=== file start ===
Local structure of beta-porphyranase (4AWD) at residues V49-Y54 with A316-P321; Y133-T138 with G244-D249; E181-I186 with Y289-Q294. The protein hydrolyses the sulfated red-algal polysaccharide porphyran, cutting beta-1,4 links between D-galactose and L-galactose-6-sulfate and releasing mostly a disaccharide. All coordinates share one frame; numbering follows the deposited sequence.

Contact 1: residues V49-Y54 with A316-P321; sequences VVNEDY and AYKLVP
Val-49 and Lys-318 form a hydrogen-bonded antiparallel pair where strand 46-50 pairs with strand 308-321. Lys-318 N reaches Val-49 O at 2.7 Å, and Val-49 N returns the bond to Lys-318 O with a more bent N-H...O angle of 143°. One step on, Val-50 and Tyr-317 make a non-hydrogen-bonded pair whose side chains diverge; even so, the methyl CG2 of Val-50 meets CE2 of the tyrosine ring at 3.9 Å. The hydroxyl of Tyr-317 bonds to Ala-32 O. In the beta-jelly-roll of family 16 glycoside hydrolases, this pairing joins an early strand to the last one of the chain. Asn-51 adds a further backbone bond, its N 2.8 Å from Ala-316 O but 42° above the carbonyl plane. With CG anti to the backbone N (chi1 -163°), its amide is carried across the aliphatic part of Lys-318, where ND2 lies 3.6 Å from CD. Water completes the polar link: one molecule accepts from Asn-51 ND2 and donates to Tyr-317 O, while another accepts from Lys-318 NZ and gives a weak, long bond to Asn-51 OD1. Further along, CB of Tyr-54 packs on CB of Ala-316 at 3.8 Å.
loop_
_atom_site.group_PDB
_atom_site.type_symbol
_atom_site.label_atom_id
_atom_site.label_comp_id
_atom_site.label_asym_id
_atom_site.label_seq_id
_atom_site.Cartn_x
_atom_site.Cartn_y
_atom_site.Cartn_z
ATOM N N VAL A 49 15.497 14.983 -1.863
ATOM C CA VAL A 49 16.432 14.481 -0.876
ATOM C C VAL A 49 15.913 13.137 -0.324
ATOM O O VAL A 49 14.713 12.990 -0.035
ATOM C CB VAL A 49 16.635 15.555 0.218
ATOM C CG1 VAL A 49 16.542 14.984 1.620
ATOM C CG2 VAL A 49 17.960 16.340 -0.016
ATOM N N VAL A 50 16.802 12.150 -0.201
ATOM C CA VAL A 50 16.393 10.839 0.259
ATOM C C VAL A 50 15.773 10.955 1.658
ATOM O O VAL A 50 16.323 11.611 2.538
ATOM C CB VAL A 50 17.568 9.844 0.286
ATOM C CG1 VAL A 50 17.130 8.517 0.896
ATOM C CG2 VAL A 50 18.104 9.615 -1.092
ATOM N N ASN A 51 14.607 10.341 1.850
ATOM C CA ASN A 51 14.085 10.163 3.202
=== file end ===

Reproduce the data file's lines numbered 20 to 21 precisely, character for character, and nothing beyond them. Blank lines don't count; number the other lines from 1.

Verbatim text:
ATOM C CG2 VAL A 49 17.960 16.340 -0.016
ATOM N N VAL A 50 16.802 12.150 -0.201